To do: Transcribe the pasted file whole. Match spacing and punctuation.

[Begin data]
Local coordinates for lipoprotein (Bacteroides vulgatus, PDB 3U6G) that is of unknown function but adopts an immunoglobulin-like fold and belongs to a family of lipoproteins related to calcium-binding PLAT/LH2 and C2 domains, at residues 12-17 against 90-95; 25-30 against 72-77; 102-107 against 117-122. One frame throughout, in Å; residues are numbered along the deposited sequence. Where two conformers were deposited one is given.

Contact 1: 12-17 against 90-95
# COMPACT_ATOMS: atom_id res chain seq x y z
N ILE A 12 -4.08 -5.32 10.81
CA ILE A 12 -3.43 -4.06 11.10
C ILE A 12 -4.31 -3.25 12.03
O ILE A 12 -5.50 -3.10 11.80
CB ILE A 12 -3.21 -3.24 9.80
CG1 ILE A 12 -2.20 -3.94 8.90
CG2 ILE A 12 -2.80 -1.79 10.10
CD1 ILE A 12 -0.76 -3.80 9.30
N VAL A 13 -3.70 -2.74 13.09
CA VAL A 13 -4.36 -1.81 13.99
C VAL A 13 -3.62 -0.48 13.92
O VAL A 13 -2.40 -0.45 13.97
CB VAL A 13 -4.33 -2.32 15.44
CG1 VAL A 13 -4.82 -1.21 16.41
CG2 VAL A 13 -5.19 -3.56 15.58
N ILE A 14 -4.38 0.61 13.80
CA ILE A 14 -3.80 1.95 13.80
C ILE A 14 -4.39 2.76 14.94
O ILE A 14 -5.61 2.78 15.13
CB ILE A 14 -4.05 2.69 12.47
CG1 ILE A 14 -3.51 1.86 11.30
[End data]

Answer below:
Local coordinates for lipoprotein (Bacteroides vulgatus, PDB 3U6G) that is of unknown function but adopts an immunoglobulin-like fold and belongs to a family of lipoproteins related to calcium-binding PLAT/LH2 and C2 domains, at residues 12-17 against 90-95; 25-30 against 72-77; 102-107 against 117-122. One frame throughout, in Å; residues are numbered along the deposited sequence. Where two conformers were deposited one is given.

Contact 1: 12-17 against 90-95
# COMPACT_ATOMS: atom_id res chain seq x y z
N ILE A 12 -4.08 -5.32 10.81
CA ILE A 12 -3.43 -4.06 11.10
C ILE A 12 -4.31 -3.25 12.03
O ILE A 12 -5.50 -3.10 11.80
CB ILE A 12 -3.21 -3.24 9.80
CG1 ILE A 12 -2.20 -3.94 8.90
CG2 ILE A 12 -2.80 -1.79 10.10
CD1 ILE A 12 -0.76 -3.80 9.30
N VAL A 13 -3.70 -2.74 13.09
CA VAL A 13 -4.36 -1.81 13.99
C VAL A 13 -3.62 -0.48 13.92
O VAL A 13 -2.40 -0.45 13.97
CB VAL A 13 -4.33 -2.32 15.44
CG1 VAL A 13 -4.82 -1.21 16.41
CG2 VAL A 13 -5.19 -3.56 15.58
N ILE A 14 -4.38 0.61 13.80
CA ILE A 14 -3.80 1.95 13.80
C ILE A 14 -4.39 2.76 14.94
O ILE A 14 -5.61 2.78 15.13
CB ILE A 14 -4.05 2.69 12.47
CG1 ILE A 14 -3.51 1.86 11.30